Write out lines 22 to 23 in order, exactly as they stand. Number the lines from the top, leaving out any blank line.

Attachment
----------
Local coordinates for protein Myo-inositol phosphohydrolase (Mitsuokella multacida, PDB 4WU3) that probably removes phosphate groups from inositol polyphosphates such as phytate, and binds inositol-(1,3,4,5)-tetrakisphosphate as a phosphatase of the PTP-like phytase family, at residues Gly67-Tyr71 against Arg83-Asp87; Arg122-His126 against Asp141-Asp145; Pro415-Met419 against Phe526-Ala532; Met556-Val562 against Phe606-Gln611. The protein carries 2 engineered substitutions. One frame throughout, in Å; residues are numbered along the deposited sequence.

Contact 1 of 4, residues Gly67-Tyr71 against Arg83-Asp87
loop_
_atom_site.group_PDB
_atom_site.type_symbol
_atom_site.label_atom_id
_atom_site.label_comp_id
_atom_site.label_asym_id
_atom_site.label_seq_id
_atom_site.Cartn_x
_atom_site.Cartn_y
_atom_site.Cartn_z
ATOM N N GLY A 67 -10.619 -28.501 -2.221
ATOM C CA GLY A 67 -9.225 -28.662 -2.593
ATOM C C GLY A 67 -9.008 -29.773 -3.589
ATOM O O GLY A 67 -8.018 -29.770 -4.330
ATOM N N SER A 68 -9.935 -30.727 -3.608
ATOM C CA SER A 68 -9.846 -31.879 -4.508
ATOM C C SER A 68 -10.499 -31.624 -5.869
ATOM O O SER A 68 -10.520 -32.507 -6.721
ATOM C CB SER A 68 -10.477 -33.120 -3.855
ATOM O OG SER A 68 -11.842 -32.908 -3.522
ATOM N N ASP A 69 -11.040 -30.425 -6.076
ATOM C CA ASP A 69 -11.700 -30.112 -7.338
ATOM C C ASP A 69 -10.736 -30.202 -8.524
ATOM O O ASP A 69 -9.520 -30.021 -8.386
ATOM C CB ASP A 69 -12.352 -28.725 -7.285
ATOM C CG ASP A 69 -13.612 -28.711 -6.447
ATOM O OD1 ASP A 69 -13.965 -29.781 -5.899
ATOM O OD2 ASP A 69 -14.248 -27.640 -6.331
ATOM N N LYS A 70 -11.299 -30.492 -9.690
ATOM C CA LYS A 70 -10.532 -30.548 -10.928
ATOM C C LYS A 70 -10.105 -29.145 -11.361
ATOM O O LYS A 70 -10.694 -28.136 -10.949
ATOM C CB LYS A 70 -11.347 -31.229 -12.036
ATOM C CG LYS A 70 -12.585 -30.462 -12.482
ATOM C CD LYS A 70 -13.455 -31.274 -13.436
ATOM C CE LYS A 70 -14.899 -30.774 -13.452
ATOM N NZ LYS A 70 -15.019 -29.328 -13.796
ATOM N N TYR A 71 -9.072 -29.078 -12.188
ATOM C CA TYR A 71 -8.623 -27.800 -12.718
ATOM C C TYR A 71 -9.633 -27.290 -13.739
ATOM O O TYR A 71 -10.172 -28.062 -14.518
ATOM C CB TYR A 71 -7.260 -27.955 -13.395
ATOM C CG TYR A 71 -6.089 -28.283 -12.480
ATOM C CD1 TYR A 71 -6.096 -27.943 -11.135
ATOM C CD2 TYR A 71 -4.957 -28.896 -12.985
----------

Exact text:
ATOM O OG SER A 68 -11.842 -32.908 -3.522
ATOM N N ASP A 69 -11.040 -30.425 -6.076